I go to see maybe seven films a year at the most, and since I only go to see the best, it follows that I rarely see my own
One of Hollywood’s best know screen baddies and tough guys, oscar-winning City Slickers star Jack Palance claimed on more than one occasion he’d rarely watched any of his own films.
Born Vladimir Palahniuk and starting out as a boxer, during World War Two he served in the U.S. Army Air Force as a bomber pilot and was decorated with medals including the Purple Heart for his valour.
As an actor on broadway, one of his first jobs saw him understudy Marlon Brando, with a lead role on the stage two years later securing him a Hollywood movie contract.
His third film, In Sudden Fear, saw him play opposite Joan Crawford as a man intent on murdering his wife, a performance which landed him the part of sinister gunslinger Jack Wilson in all-time classic western, Shane.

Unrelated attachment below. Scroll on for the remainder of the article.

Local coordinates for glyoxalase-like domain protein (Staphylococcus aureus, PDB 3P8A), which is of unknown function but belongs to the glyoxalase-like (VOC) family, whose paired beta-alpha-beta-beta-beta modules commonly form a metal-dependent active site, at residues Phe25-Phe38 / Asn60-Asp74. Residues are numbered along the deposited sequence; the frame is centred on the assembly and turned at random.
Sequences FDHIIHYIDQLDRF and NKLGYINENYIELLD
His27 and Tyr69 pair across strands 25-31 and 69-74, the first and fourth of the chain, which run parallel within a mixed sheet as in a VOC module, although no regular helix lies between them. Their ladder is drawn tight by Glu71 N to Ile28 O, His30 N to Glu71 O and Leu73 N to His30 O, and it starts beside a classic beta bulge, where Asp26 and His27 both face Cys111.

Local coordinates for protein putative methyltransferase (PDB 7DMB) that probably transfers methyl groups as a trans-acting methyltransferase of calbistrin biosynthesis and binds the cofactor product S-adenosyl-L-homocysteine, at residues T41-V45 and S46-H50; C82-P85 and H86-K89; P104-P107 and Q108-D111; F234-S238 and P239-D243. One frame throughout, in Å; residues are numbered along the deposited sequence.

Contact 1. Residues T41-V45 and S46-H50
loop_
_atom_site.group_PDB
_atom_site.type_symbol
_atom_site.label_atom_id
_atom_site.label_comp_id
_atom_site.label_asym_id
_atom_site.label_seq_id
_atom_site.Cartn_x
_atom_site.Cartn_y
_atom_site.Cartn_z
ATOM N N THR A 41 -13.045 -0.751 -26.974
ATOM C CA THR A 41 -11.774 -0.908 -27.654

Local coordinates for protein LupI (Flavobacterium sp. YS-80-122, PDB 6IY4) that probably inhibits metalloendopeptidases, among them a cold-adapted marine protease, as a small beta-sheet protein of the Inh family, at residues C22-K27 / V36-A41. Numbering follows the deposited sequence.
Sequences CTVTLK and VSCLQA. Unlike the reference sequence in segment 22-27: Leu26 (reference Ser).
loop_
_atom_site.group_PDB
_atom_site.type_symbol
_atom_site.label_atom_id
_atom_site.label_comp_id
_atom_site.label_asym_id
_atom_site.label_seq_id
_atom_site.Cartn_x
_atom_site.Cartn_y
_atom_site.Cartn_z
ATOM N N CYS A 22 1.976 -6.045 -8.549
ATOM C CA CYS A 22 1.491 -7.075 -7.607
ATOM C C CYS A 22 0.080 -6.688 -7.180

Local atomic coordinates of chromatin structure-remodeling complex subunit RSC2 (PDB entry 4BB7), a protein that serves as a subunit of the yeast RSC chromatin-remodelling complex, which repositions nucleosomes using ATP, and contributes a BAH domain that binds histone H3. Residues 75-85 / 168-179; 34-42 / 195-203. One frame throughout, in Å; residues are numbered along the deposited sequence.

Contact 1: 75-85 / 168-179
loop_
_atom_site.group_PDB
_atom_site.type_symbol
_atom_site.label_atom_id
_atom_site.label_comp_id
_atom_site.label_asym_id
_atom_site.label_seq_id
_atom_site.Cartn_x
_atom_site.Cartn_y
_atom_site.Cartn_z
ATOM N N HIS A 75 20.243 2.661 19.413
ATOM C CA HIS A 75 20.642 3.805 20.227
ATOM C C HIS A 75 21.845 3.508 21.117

Palances film and TV credits chart an on-screen career that spanned from the late 1940s until just two years before his death. When he won the Best Supporting Actor Oscar for City Slickers aged 72 in 1991, he demonstrated his still-impressive physical prowess by performing one-arm push ups on the stage.
Later in his life, it emerged that Palance had also channelled another creative side. Inspired by fauvism, a painting style made famous by artist including Matisse, the actor had been creating artworks since the 1950s. People were taken aback by the star’s hidden talents, when in 1996 he published a book, The Forest of Love, a prose poem illustrated with his art.